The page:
The Sun King
In France, Louis XIV (who reigned from 1661 to 1715), also known as the "Sun King," centralized the government around his own person and used art and architecture in the service of the monarchy. The French monarchs ruled with absolute power, meaning that there was little or no check on what they could and could not do. There was no parliament that would have balanced the power of the King (as there was in England). The King also ruled, so it was believed, by divine right. That is, that the power to rule came from God. In an effort to use art in support of the state, Louis XIV established the Royal Academy of Fine Arts to control matters of art and artistic education by imposing a classicizing style as well as other regulations and standards on art and artists.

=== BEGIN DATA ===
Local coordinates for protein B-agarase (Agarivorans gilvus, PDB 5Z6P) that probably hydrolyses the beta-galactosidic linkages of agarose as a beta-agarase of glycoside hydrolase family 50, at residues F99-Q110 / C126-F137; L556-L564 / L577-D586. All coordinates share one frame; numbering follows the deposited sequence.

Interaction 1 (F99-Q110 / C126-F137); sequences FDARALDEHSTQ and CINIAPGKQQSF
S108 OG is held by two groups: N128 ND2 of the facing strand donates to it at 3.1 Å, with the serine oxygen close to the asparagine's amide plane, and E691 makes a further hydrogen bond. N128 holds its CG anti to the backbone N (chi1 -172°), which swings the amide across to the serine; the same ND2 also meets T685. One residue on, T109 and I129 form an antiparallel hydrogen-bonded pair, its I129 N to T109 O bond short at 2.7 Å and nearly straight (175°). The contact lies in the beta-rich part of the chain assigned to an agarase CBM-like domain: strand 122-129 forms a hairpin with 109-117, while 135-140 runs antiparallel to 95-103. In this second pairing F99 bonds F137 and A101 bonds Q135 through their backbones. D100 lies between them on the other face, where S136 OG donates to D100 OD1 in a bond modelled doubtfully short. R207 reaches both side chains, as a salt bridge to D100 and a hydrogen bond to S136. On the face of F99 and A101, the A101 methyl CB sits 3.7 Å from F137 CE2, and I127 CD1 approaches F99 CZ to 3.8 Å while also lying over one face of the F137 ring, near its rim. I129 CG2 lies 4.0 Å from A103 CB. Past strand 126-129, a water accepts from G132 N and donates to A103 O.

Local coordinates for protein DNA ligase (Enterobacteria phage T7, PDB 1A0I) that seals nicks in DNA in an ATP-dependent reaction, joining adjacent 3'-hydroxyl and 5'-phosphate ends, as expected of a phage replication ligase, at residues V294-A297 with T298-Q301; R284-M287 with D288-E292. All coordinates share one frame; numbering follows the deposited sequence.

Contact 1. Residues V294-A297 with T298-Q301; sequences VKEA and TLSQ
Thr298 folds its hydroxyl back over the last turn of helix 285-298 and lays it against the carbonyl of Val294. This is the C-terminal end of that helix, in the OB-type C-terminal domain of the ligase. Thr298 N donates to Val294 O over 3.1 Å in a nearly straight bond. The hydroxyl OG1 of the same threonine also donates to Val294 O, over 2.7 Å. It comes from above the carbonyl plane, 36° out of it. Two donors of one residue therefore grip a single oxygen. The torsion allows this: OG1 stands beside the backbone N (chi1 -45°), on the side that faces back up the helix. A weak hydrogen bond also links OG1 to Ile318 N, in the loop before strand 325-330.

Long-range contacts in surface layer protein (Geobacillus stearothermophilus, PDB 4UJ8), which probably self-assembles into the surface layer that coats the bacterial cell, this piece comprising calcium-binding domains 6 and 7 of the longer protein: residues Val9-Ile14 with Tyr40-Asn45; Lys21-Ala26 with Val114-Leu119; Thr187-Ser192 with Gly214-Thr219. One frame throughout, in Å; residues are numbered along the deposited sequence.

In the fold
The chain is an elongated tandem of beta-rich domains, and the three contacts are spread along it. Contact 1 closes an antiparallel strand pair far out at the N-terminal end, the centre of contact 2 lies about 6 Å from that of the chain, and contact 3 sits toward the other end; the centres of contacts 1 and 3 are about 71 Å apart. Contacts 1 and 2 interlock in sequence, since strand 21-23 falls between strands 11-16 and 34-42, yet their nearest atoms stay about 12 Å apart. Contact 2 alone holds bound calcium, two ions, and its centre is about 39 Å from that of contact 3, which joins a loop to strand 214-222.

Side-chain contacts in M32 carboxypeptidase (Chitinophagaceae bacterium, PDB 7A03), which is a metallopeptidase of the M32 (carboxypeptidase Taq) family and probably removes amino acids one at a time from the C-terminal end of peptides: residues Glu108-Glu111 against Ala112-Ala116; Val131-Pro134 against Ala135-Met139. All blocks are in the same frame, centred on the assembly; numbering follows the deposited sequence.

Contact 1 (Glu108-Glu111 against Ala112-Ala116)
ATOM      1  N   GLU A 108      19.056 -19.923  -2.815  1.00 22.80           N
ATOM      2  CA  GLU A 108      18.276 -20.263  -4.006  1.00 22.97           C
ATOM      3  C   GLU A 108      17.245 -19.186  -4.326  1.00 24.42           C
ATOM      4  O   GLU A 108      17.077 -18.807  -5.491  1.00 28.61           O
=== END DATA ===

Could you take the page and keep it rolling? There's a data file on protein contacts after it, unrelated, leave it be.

In this portrait of Louis XIV, Rigaud was not as interested in what the King really looked like (he is certainly idealized here). Rather, he was concerned with capturing the majesty and authority of the absolute ruler of France—as well as our own insignificance in his presence. The textures of the ermine and velvets and embroidered silk are so sumptuous that the eye focuses on them more than on the face of the Sun King.
Louis XIV also built an opulent new palace, Versailles, which became the King's official residence in 1682. Versailles is 14 miles southwest of Paris and contains 700 rooms! It is probably impossible to get a sense of the enormity and luxury of Versailles without going there.
You have probably heard of the famous Galerie des Glaces (or Hall of Mirrors), a room with 17 mirrors facing the windows that look out onto fabulous gardens.